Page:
plotBumpChart(inmigrants_rank)

A Segmentation Of The World According To Migration Flows ft. Leaflet

Up in the sky you just feel fine, there is no running out of time and you never cross a line (Up In The Sky, 77 Bombay Street)

In this post I analyze two datasets from Enigma:

  • Migration flows: Every 10 years, since 1960, the World Bank estimates migrations worldwide (267.960 rows)
  • World population: Values and percentages of populations for each nation examined beginning in year 1960, by the World Bank’s Health, Nutrition and Population project (4.168.185 rows)

Since the second dataset is very large, I load it into R using fread function of data.table package, which is extremely fast. To filter datasets, I also use dplyr and pipes of magrittr package (my life changed since I discovered it).

To build a comparable indicator across countries, I divide migration flows (from and to each country) by the mean population in each decade. I do this because migration flows are aggregated for each decade since 1960. For example, during the first decade of 21st century, Argentina reveived 1.537.850 inmigrants, which represents a 3,99% of the mean population of the country in this decade. In the same period, inmigration to Burundi only represented a 0,67% of its mean population.

What happened in the whole world in that decade? There were around 166 million people who moved to other countries. It represents a 2.58% of the mean population of the world. I use this figure to divide countries into four groups:

  • Isolated: countries with both % of inmigrants and % of migrants under 2.58%
  • Emitter: countries with % of inmigrants under 2.58% and % of migrants over 2.58%
  • Receiver: countries with % of inmigrants over 2.58% and % of migrants under 2.58%
  • Transit: countries with both % of inmigrants and % of migrants over 2.58%

To create the map I use leaflet package as I did in my previous post. Shapefile of the world can be downloaded here. This is how the world looks like according to this segmentation:

Migration Flows

Some conclusions:

  • There are just sixteen receiver countries: United Arab Emirates, Argentina, Australia, Bhutan, Botswana, Costa Rica, Djibouti, Spain, Gabon, The Gambia, Libya, Qatar, Rwanda, Saudi Arabia, United States and Venezuela
  • China and India (the two most populous countries in the world) are isolated
  • Transit countries are concentrated in the north hemisphere and most of them are located in cold latitudes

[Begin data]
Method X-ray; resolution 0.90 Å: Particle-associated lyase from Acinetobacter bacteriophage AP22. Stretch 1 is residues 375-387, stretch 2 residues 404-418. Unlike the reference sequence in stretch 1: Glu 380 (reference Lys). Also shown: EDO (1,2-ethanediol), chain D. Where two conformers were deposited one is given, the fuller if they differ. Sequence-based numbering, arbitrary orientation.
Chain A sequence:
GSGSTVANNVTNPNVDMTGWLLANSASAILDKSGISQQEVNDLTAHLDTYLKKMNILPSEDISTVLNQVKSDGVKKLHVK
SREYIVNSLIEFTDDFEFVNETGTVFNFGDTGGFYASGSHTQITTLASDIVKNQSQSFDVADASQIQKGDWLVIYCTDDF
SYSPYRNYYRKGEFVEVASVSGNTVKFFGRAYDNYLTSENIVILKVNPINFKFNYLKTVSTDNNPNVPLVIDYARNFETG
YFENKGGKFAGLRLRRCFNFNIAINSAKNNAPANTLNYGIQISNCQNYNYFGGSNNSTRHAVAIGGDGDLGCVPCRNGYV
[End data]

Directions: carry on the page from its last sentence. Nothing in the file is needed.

• There are six emitter countries with more than 30% of emigrants between 2000 and 2009: Guyana, Tonga, Tuvalu, Jamaica, Bosnia and Herzegovina and Albania

This is the code you need to reproduce the map:

library(data.table)
library(dplyr) 
library(leaflet)
library(rgdal)
library(RColorBrewer)
setwd("YOU WORKING DIRECTORY HERE")
populflows = read.csv(file="enigma-org.worldbank.migration-remittances.migrants.migration-flow-c57405e33412118c8757b1052e8a1490.csv", stringsAsFactors=FALSE)
population = fread("enigma-org.worldbank.hnp.data-eaa31d1a34fadb52da9d809cc3bec954.csv")
# Population
population %>% 
  filter(indicator_name=="Population, total") %>% 
  as.data.frame %>% 
  mutate(decade=(year-year%%10)) %>% 
  group_by(country_name, country_code, decade) %>% 
  summarise(avg_pop=mean(value)) -> population2
# Inmigrants by country
populflows %>% filter(!is.na(total_migrants)) %>% 
  group_by(migration_year, destination_country) %>% 
  summarise(inmigrants = sum(total_migrants))  %>% 
  merge(population2, by.x = c("destination_country", "migration_year"), by.y = c("country_name", "decade"))  %>% 
  mutate(p_inmigrants=inmigrants/avg_pop) -> inmigrants
# Migrants by country
populflows %>% filter(!is.na(total_migrants)) %>% 
  group_by(migration_year, country_of_origin) %>% 
  summarise(migrants = sum(total_migrants)) %>%  
  merge(population2, by.x = c("country_of_origin", "migration_year"), by.y = c("country_name", "decade"))  %>%
  mutate(p_migrants=migrants/avg_pop) -> migrants
# Join of data sets
migrants %>% 
  merge(inmigrants, by.x = c("country_code", "migration_year"), by.y = c("country_code", "migration_year")) %>%
  filter(migration_year==2000) %>% 
  select(country_of_origin, country_code, avg_pop.x, migrants, p_migrants, inmigrants, p_inmigrants) %>% 
  plyr::rename(., c("country_of_origin"="Country", 
                    "country_code"="Country.code", 
                    "avg_pop.x"="Population.mean",